The following comes from Michelman & Robinson, LLP, the law firm handling David Lowery’s massive, $150 million class action against Spotify, and a separate class action against Rhapsody with a similar valuation. The focus of the response is whether songwriters and publishers should join a structured settlement between Spotify and publishers as coordinated through the National Music Publishers’ Association, or NMPA.
That settlement, first reported by Digital Music News and viewed as possibly deflating or defeating the class action litigation, has been acknowledged by the NMPA but concrete terms have not been announced. Other publications have subsequently reported on the out-of-court negotiations with additional settlement information, including Billboard.
Q: What is known about the purported settlement between the National Music Publishers Association (NMPA) and Spotify?
A: Unfortunately, because this is not a court-supervised settlement, we know very little. All terms were reached behind closed doors, so we only know what was reported in the media. Some media outlets have suggested the total settlement amount, for all songwriters harmed over many the years, would be as little as $16-$25 million. It is important to remember that NMPA is not a party to the settlement. Therefore, it cannot bind any of its members to the settlement. At most, NMPA may recommend that its members agree to enter into the negotiated settlement with Spotify.
Q: I’m a songwriter. How do I benefit from this settlement?
A: It is impossible to determine the true benefit to songwriters because the settlement negotiations between NMPA and Spotify have been conducted without Court oversight. In stark contrast, a class action settlement requires the class counsel – the attorneys representing the songwriters – to submit the settlement terms to a Court and provide the Court with evidence that the settlement was reached in an arm’s-length transaction. In other words, Courts ensure that there was no collusion in the negotiation and that the settlement is fair and reasonable to all class members. Unfortunately those safeguards are absent from the NMPA / Spotify settlement negotiations.
Q: If I accept the NMPA settlement, can I still be a part of the class action?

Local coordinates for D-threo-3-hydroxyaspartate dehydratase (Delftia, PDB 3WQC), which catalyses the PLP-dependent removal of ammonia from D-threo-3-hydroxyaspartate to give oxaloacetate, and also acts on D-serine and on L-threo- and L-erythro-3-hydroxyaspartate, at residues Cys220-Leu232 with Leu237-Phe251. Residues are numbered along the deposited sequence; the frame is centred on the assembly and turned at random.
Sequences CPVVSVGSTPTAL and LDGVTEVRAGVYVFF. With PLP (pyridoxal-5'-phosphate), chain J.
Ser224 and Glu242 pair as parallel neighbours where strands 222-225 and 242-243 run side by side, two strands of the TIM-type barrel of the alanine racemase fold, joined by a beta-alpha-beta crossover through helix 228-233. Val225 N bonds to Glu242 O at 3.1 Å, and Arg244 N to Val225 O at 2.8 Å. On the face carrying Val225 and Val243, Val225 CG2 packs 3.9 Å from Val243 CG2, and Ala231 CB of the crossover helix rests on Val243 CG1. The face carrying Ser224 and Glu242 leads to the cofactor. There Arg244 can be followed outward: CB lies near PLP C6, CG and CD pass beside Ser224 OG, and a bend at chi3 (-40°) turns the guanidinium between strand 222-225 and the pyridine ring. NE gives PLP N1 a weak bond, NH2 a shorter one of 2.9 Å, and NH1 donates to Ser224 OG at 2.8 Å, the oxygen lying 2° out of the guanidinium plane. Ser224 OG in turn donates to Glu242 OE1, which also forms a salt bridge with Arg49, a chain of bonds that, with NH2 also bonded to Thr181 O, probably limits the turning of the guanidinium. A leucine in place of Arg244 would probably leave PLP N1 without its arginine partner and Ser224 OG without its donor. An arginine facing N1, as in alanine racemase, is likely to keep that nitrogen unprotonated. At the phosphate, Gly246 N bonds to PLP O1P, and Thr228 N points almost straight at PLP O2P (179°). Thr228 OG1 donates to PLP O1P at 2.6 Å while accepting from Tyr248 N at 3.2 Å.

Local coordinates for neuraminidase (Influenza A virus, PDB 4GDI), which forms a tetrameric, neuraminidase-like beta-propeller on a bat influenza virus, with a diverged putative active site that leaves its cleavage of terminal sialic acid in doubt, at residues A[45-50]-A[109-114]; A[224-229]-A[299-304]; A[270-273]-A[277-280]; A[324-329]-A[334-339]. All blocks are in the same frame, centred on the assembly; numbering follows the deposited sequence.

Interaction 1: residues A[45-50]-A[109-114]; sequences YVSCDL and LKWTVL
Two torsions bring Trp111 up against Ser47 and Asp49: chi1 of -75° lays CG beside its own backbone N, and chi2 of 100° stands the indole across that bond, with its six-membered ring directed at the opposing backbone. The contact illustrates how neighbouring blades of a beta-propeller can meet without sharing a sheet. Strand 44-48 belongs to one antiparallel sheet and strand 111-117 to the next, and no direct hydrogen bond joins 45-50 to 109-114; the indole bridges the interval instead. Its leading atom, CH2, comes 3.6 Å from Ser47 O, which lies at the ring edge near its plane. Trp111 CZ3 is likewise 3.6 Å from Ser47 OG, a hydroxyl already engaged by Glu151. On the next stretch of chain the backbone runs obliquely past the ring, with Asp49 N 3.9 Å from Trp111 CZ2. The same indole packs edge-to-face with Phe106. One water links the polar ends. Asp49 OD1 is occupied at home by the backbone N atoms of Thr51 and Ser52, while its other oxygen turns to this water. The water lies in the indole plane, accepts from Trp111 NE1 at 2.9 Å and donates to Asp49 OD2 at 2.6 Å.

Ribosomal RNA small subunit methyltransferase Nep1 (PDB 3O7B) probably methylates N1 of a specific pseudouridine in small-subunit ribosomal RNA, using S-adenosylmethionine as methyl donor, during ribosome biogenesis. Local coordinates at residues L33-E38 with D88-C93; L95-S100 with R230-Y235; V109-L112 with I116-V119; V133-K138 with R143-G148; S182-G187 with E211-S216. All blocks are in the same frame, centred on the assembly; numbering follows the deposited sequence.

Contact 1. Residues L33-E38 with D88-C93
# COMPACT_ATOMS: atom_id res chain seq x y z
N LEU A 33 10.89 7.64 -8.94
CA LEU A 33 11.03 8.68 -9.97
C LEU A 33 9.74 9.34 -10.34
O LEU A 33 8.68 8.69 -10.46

A: No. The NMPA / Spotify settlement will most assuredly require participants to waive their right to be part of the class action. As a result, if you accept the settlement that NMPA has negotiated, you will not be able to recover any monetary sum from the $150 million class action suit against Spotify. In addition, you will likely be required to waive any claims you have, or will have, against Spotify, eliminating your ability to sue them in the future.
Q: Isn’t this settlement similar to the settlement that NMPA brokered with YouTube in 2011?
A: No. Importantly, that settlement was reached as part of a class action. As such, that settlement was submitted to and approved by an independent court. In addition to providing an independent third party arbiter, a class action has the further advantage of narrowing the scope of the claims to the case. The NMPA / Spotify settlement will likely require songwriters to waive all rights to future action and compensation beyond the deal.
Q: Given the serious implications of accepting the NMPA settlement, what should I do?
A: Before agreeing to be a part of the NMPA/Spotify settlement, you are strongly encouraged to consult with your own counsel, or contact Plaintiffs’ Counsel on the Spotify class action lawsuit. Their contact information is below. In order to protect your songs, and your livelihood, it is critical that you carefully consider the long-term benefits of the NMPA/Spotify settlement before attaching yourself to it.
Songwriters, musicians, or any other potential rights holders should contact Michelman & Robinson, LLP attorney, Mona Hanna, with any questions regarding the NMPA / Spotify settlement or the Spotify class action at firstname.lastname@example.org.
Image: Andrew Klimin, licensed under Creative Commons Attribution 2.0 Generic.